It’s been thirty years since I first discovered Shriekback, somewhere amongst the music papers, Radio 1 evening shows and my handful of music loving friends. Standing askance to the new electronic sounds and shiny electro-pop that I favoured they provided a slightly grubbier, somewhat edgier proposition. Their early run of singles included the sinuous ‘Lined Up’, rattlingly funky ‘My Spine (Is The Bassline)’ and seductive ‘Hand On My Heart’: all different, all unorthodox, all brilliant pop.
Although I was oblivious to this at the time, in the heart of that creative unit there appears to have been some tension between keyboard player/vocalist Barry Andrews and vocalist/guitarist Carl Marsh. To me it was Marsh who appeared to provide the grit, while Andrews’ occasional lyrical outings were a little more fantastical. But whatever the truth of the situation, Marsh left during the making of their highly-acclaimed ‘Oil and Gold’, the album which spawned the very popular – all though chart-untroubling – ‘Nemesis’.
Marsh went on to make one of my favourite albums, ‘Here Comes The Crush’, which disappeared without trace, and Shriekback continued in his absence, starting with the ‘Big Night Music’ album. Featuring tracks such as ‘Black Light Trap’, ‘Gunning For The Buddha’, ‘Running On The Rocks’ and the tremendous ‘Sticky Jazz’, it was a corking, lively, brightly coloured album, better produced than any of the previous efforts but, I found, lacking the darkness that Marsh provided. The follow up, “Go Bang!”, was even more cartoon Shriekback, now lacking founder member and bassist, Dave Allen.
It was a big surprise, then, when, four years later, Shriekback reformed (still minus Marsh) to release my favourite album of theirs, ‘Sacred City’. Suddenly Andrews seemed to have dropped all the big colours and fantastical lyrics to provide an album that came from his own direct experience of squatting in London, wandering the city by night. It was at this point that I really began to enjoy his work both through Shriekback and solo. (Incidentally, if you were to ask me which Shriekback album to start with – and, really, none of them is representative of the whole canon – then I would buy ‘Sacred City’ and listen to ‘Beatles Zebra Crossing?’ (it is), ‘Exquisite Corpse’ and ‘(Open Up Your) Filthy Heart (To Me)’.)
Since then, there have been five further Shriekback albums, with Marsh popping up here and there, all of which feature a mix of good tracks and others which are, to be frank, a bit Shriekback by numbers. And now they are joined by this, ‘Without Real String Or Fish’, Shriekback’s 13th studio album and the first since ‘Oil and Gold’ in which it feels like Marsh is properly back in the band, even if he only appears on five songs.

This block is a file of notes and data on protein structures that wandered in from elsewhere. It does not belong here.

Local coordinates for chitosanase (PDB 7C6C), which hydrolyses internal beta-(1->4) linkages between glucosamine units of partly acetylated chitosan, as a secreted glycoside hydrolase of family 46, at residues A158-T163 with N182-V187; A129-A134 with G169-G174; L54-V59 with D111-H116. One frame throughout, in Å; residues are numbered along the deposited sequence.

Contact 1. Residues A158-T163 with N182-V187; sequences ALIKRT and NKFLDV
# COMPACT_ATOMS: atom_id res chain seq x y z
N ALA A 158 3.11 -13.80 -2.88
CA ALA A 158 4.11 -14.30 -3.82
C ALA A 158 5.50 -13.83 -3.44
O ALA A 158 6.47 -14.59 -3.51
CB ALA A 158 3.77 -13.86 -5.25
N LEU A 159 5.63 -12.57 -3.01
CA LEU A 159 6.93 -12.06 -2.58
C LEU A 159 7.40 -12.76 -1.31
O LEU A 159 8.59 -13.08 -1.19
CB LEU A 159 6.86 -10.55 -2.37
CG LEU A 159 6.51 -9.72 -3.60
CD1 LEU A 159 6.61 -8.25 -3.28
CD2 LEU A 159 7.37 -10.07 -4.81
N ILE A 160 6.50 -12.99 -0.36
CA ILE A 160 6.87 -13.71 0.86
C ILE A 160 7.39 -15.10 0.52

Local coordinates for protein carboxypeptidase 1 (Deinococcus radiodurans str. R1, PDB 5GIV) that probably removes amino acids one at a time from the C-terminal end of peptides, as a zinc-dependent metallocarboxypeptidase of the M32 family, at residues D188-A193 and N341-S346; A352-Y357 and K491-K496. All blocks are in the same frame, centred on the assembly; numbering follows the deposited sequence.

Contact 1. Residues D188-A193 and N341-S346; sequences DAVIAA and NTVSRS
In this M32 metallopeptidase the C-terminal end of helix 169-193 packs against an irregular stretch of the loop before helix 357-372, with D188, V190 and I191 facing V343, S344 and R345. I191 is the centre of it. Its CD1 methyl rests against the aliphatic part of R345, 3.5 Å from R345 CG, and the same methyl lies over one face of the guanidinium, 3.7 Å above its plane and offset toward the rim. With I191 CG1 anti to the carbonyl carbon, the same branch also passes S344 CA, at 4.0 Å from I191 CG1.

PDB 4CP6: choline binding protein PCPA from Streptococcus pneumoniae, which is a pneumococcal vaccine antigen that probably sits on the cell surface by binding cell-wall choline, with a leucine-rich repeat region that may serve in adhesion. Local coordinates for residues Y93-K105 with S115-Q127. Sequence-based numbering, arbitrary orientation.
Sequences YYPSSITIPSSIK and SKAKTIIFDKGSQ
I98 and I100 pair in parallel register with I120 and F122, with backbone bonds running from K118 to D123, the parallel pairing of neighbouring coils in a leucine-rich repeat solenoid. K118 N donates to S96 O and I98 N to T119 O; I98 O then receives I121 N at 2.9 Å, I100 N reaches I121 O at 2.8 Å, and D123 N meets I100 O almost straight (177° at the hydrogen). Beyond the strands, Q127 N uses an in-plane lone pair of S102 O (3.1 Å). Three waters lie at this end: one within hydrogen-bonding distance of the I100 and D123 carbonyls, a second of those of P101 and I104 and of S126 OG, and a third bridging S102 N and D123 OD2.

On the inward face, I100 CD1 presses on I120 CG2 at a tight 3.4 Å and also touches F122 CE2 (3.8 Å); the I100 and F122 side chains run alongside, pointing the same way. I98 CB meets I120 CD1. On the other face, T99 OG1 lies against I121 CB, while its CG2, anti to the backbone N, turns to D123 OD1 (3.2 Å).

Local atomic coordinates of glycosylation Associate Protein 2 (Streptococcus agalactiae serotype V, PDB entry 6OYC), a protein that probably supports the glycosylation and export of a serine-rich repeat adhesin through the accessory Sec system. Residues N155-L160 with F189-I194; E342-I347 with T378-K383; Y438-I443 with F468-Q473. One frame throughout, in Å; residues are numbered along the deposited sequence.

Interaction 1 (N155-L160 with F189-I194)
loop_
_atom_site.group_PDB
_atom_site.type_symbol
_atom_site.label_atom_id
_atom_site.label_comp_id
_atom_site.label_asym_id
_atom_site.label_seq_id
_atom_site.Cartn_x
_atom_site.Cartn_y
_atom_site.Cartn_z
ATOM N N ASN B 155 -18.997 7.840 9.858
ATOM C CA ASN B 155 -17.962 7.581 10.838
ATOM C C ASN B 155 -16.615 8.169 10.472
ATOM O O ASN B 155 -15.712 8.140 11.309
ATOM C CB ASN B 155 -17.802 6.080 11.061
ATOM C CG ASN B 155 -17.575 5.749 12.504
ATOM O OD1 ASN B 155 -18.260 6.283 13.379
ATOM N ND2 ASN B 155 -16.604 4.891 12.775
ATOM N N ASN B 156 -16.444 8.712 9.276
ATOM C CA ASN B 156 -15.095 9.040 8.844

It gets off to a bit of a false start with ‘Now Those Days Are Gone’, whose brass attack is uncomfortably reminiscent of ‘Go Bang!’ and where Marsh seems to be trying a little too hard. From then on, though, it’s all gold, starting with ‘The King In The Tree’, where Martyn Barker’s ever-intricate and precise drumming picks up Andrews’ cyclical keyboard figure. This is followed by the gorgeous ‘Soft Estate’ and ‘Woke Up Wrong’, which are instantly recognisable as the the healthy offspring of Andrews’ song-writing DNA.
The firstly truly great moment, though, where for me this collection is lifted above recent Shriekback albums, arrives in the form of ‘Beyond Metropolis’, sung by Marsh in the style of his that I love the best. Quite apart from his semi-spoken word style, he has a way of taking his stream of conscious lyrics and imbuing them with a sense of poetic purpose and internal logic. It was this song more than any other that hooked me into this record.
Indeed, of the remaining seven songs, it is the two that were written by Andrews, Barker and Marsh – ‘Recessive Jean’ and the lovely, gentle ‘Bernadette’ – that stand out, and I really hope the next album is completely written by the three of them. (And, to be honest, it feels like now there is proper reason for Dave Allen to return, one that doesn’t involve nostalgia at all.)
But I don’t want to over-emphasise Marsh’s contribution – wonderful though it is – since it’s certainly worth mentioning that Andrews seems to have completely revived his mojo with ‘Without Real String Or Fish’. The album has a sure-footedness that suggests he knows exactly what he’s doing with Shriekback now and I think this has somehow opened up the door to allow Barker to make a more integral contribution to the song-writing, too.
Now, if only they’d go out and play live!